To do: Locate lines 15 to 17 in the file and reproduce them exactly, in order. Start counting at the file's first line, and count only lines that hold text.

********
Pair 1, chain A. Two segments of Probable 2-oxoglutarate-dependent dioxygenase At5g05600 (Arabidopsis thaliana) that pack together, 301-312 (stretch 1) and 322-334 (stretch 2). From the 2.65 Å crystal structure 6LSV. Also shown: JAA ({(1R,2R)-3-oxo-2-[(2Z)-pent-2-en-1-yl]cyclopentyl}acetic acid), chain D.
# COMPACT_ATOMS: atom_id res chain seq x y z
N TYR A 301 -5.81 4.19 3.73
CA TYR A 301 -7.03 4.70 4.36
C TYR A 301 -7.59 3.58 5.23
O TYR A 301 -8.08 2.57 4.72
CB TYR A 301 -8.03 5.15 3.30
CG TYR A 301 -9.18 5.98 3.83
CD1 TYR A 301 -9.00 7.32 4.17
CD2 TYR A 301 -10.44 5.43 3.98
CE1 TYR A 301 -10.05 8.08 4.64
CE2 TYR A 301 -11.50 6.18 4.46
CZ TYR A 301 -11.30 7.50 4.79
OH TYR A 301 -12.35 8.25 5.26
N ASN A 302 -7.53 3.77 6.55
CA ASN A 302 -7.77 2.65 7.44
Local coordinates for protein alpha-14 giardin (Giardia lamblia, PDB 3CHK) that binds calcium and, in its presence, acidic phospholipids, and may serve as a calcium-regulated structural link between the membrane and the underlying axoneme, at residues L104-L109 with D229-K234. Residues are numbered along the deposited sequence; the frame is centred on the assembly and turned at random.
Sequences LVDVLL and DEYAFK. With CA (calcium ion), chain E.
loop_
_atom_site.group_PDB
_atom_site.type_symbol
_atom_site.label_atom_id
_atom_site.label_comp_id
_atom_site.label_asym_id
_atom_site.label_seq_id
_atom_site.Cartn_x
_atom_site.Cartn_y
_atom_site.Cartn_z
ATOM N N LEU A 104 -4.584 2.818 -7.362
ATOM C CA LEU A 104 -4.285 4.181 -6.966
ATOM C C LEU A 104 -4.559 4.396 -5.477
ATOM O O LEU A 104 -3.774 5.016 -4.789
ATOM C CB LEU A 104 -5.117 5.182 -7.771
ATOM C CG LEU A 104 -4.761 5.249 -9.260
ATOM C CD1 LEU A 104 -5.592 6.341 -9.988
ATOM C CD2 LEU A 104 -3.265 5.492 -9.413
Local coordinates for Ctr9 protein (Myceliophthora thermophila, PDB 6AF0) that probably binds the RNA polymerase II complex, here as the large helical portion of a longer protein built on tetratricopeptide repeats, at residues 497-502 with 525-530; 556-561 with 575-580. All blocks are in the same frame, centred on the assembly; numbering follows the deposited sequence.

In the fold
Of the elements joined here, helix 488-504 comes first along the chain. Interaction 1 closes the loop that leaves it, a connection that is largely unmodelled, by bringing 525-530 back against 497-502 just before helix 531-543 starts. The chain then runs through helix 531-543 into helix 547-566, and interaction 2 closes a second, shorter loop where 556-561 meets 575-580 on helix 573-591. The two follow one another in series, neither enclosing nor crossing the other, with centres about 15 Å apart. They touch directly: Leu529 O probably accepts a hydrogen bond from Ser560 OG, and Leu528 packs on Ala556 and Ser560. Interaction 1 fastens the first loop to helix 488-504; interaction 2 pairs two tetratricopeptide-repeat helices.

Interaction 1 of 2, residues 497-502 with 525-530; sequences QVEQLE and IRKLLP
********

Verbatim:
N ASN A 302 -7.53 3.77 6.55
CA ASN A 302 -7.77 2.65 7.44
Local coordinates for protein alpha-14 giardin (Giardia lamblia, PDB 3CHK) that binds calcium and, in its presence, acidic phospholipids, and may serve as a calcium-regulated structural link between the membrane and the underlying axoneme, at residues L104-L109 with D229-K234. Residues are numbered along the deposited sequence; the frame is centred on the assembly and turned at random.